On September 21, 2018, the Ohio Supreme Court held in State ex rel. Twitchell et al. v. Saferin et al., that the Lucas County Board of Elections (BOE) did not abuse its discretion in denying a writ of mandamus to place a proposed amendment to the Toledo City Charter on the November ballot. Slip Opinion No. 2018-Ohio-3829. An organization called Toledoans for Safe Water proposed the Lake Erie Bill of Rights (LEBOR) initiative to create legal rights for the Lake Erie ecosystem to “exist, flourish, and naturally evolve.” It also recognized the rights of the people of the City of Toledo to a clean and healthy environment. Lake Erie Bill of Rights, Section 1(a). The initiative would “prohibit activities and projects that would violate the bill of rights.” Lake Erie Bill of Rights, Preamble.
The Supreme Court concluded it was proper for the Lucas County BOE to refuse to place the LEBOR on the November ballot because the LEBOR would have created a new cause of action to enforce the newly created rights. The decision in Twitchell echoed the Supreme Court’s holding in State ex rel. Bolzenius v. Preisse, decided on September 14, 2018. As we previously noted in a blog post dated September 18, 2018, the Court found the Columbus Community Bill of Rights exceeded municipal authority because it, too, created a new cause of action.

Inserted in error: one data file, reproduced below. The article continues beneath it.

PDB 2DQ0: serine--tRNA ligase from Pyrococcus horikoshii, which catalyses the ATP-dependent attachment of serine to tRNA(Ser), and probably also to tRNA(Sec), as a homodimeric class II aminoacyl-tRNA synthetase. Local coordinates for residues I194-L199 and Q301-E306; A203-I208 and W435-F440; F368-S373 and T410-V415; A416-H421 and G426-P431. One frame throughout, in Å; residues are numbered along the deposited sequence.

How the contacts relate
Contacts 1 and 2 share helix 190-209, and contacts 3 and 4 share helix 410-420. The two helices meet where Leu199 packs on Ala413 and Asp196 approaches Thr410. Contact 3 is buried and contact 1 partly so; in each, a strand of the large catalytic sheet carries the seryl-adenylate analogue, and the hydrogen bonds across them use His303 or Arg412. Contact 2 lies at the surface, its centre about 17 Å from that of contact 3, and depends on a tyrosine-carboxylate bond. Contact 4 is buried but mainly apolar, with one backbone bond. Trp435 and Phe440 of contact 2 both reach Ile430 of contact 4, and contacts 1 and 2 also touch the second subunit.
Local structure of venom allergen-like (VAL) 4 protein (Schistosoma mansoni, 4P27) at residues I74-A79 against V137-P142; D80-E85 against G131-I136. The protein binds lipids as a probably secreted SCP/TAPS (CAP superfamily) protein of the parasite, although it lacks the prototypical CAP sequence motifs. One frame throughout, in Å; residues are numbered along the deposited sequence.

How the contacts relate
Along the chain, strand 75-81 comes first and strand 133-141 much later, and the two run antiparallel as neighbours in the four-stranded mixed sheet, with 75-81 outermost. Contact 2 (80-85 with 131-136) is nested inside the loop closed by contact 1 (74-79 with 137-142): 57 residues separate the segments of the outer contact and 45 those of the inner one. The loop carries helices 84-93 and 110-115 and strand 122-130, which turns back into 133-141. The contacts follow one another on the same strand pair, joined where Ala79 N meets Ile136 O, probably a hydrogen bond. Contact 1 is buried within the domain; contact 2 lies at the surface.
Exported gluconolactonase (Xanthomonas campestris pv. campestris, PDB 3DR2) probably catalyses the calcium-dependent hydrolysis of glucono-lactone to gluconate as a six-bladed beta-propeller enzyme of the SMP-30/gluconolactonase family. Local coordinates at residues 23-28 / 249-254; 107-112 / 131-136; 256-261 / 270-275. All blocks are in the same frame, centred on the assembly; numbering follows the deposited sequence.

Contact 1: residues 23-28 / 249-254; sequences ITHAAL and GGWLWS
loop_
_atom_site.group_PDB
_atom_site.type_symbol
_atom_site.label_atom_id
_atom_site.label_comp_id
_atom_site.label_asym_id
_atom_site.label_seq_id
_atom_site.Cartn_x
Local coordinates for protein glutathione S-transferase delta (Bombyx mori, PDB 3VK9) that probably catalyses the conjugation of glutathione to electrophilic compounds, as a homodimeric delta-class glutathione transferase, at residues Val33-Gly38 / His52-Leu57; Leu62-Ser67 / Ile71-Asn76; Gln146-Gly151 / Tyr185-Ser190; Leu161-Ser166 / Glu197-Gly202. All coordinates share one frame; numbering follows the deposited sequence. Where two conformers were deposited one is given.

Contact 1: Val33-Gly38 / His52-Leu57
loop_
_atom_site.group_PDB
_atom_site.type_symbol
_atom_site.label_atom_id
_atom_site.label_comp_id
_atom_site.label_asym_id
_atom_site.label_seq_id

The Relators in both the Twitchell and Bolzenius cases have filed a motion for reconsideration of the Supreme Court decisions in those cases. In both motions, Relators argued that the Court should have analyzed the constitutionality of House Bill 463. Additionally, the Relators in the Twitchell case pointed to a recent Southern District of Ohio ruling that pre-election content-based censorship of local initiatives by BOEs violate the First Amendment of the Constitution. The BOEs and Amici/Intervening Respondents in both cases have filed memoranda in opposition, and the parties in both cases await final decisions by the Supreme Court.